Court Upholds F-1 OPT Programs

The D.C. Circuit Court recently ruled in favor of the U.S. government in a lawsuit brought by a worker’s union, holding the F-1 optional practical training (OPT) and STEM OPT programs were lawfully enacted. The union unsuccessfully argued that the statute passed by Congress that created the F-1 program did not allow for any type of work authorization. The court, however, found that the U.S. Department of Homeland Security (DHS) has the authority to provide F-1 students with work authorization.

Background on OPT

An eligible F-1 student may use the OPT program to obtain up to 12 months of employment authorization in order to perform work directly related to the major area of study. OPT may be granted either pre- or post-completion of the program of study. In addition, an F-1 student enrolled in a science, technology, engineering, or math (STEM) program may be eligible to apply for a STEM OPT extension, which provides work authorization for an additional 24 months.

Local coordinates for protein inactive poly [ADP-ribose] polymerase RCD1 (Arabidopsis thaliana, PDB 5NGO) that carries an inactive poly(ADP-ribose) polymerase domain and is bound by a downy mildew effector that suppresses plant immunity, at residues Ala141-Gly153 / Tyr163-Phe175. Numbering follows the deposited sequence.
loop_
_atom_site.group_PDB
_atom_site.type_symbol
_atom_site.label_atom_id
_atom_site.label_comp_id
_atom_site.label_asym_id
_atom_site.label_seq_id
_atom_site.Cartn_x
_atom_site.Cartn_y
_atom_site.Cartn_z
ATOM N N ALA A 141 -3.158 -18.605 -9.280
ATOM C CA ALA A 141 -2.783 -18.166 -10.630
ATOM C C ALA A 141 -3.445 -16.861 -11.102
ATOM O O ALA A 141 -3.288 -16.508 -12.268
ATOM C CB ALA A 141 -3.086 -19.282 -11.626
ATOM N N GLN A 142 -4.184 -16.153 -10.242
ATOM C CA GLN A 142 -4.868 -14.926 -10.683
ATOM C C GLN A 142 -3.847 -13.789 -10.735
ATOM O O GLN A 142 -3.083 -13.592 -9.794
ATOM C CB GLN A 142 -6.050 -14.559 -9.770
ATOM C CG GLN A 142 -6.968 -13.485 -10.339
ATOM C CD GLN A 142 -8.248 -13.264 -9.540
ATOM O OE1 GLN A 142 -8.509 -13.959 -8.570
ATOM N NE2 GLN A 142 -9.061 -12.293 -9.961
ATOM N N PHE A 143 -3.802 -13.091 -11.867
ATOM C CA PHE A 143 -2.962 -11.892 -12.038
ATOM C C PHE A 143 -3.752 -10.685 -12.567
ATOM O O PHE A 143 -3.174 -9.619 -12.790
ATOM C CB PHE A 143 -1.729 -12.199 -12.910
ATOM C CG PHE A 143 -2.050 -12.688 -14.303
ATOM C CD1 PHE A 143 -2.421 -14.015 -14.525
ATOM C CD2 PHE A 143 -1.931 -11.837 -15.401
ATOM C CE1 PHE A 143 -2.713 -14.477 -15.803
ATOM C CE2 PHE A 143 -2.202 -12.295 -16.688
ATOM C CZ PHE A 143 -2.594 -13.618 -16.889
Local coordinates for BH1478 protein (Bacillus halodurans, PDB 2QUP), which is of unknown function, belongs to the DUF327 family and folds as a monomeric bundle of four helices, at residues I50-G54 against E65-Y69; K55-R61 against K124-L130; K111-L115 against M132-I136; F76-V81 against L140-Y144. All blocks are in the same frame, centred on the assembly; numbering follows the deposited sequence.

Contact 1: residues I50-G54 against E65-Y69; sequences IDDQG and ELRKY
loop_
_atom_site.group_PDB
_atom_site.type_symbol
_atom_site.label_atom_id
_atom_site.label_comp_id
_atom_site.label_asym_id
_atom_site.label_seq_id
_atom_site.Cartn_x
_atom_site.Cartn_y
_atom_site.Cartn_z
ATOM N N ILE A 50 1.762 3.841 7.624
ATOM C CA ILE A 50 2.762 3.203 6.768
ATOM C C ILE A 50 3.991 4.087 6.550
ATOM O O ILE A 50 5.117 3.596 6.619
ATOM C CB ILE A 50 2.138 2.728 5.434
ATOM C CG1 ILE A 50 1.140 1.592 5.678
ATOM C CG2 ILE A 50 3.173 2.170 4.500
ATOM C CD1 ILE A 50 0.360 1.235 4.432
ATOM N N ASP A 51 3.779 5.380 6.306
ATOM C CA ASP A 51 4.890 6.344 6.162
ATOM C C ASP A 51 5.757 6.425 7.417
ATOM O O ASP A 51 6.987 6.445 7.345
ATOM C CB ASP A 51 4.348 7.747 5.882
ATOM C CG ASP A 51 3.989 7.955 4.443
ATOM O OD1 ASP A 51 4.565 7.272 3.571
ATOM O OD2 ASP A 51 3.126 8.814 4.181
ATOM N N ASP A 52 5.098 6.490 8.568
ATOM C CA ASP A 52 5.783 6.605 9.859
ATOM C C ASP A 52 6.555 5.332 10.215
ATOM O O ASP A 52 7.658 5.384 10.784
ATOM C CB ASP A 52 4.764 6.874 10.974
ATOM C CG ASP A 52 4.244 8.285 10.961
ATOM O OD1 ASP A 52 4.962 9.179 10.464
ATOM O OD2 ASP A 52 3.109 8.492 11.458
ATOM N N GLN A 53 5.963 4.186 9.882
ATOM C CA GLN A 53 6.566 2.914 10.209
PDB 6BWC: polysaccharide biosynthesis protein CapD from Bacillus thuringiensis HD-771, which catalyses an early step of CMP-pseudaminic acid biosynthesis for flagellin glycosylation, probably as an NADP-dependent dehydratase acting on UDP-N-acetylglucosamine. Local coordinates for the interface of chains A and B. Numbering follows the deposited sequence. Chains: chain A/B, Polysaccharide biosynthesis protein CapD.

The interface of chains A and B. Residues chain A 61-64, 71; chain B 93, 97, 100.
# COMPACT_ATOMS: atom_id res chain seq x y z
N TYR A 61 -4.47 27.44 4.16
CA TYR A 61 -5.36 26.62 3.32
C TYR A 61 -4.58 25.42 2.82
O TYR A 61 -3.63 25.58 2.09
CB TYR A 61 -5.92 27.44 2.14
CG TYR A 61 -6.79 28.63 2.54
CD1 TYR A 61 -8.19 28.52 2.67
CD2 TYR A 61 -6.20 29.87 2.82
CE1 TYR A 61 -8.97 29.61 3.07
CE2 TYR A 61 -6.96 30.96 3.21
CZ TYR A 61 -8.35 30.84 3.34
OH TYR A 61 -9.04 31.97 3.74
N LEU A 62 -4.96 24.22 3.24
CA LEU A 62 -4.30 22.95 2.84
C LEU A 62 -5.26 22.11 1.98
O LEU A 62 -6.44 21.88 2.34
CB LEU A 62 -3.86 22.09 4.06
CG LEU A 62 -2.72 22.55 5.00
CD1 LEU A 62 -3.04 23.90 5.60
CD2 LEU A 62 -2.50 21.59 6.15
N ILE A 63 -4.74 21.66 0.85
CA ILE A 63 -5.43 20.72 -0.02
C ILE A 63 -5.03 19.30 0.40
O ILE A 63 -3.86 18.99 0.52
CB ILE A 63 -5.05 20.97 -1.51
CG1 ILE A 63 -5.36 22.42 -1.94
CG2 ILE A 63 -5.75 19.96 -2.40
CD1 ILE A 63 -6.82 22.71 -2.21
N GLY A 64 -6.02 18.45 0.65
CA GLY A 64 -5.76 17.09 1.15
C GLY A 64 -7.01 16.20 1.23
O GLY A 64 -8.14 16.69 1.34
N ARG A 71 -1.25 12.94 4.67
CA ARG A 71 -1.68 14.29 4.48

OPT Program is Reasonably Related to F-1 Student’s Purpose of Entry

Under the OPT program, F-1 students are authorized to work for one year in the United States to “enhance participating students’ ability to achieve the objectives of study by allowing them to gain valuable knowledge and skills through on-the-job training that may be unavailable in their home countries.” DHS also created the STEM OPT program, which grants F-1 students in STEM fields an additional two years of work authorization because they “need practical training in a workplace setting to operationalize their new knowledge.” Therefore, the Court held that the STEM OPT program is “reasonably related’ to an F-1 student’s purpose of earning the U.S. degree because it provides training for skills gained through the degree program.


This decision by the federal appeals court maintains the status quo of the F-1 OPT and STEM OPT programs. This is a tremendous relief, as the availability of OPT helps to attract foreign national students to pursue their education in the United States.


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